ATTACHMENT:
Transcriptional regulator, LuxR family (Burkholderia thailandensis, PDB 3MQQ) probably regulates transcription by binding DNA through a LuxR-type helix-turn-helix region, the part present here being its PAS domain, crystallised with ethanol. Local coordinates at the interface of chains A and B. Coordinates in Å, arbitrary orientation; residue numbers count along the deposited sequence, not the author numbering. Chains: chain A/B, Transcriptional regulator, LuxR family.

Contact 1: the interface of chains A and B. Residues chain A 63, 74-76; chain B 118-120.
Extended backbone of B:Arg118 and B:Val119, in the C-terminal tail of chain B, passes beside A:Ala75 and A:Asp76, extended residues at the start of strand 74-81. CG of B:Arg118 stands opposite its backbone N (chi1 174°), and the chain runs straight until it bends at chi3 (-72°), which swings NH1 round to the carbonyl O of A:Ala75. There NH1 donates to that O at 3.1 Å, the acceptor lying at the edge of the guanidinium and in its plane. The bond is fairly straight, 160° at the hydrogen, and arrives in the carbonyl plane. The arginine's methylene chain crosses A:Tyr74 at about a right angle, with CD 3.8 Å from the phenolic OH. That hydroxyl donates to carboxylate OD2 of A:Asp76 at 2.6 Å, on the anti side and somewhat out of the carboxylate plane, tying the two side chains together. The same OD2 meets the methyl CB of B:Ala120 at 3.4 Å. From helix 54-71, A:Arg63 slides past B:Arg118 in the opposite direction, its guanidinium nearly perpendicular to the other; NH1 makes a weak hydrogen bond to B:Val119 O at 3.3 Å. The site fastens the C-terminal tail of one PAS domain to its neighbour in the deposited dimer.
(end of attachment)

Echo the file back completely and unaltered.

Transcriptional regulator, LuxR family (Burkholderia thailandensis, PDB 3MQQ) probably regulates transcription by binding DNA through a LuxR-type helix-turn-helix region, the part present here being its PAS domain, crystallised with ethanol. Local coordinates at the interface of chains A and B. Coordinates in Å, arbitrary orientation; residue numbers count along the deposited sequence, not the author numbering. Chains: chain A/B, Transcriptional regulator, LuxR family.

Contact 1: the interface of chains A and B. Residues chain A 63, 74-76; chain B 118-120.
Extended backbone of B:Arg118 and B:Val119, in the C-terminal tail of chain B, passes beside A:Ala75 and A:Asp76, extended residues at the start of strand 74-81. CG of B:Arg118 stands opposite its backbone N (chi1 174°), and the chain runs straight until it bends at chi3 (-72°), which swings NH1 round to the carbonyl O of A:Ala75. There NH1 donates to that O at 3.1 Å, the acceptor lying at the edge of the guanidinium and in its plane. The bond is fairly straight, 160° at the hydrogen, and arrives in the carbonyl plane. The arginine's methylene chain crosses A:Tyr74 at about a right angle, with CD 3.8 Å from the phenolic OH. That hydroxyl donates to carboxylate OD2 of A:Asp76 at 2.6 Å, on the anti side and somewhat out of the carboxylate plane, tying the two side chains together. The same OD2 meets the methyl CB of B:Ala120 at 3.4 Å. From helix 54-71, A:Arg63 slides past B:Arg118 in the opposite direction, its guanidinium nearly perpendicular to the other; NH1 makes a weak hydrogen bond to B:Val119 O at 3.3 Å. The site fastens the C-terminal tail of one PAS domain to its neighbour in the deposited dimer.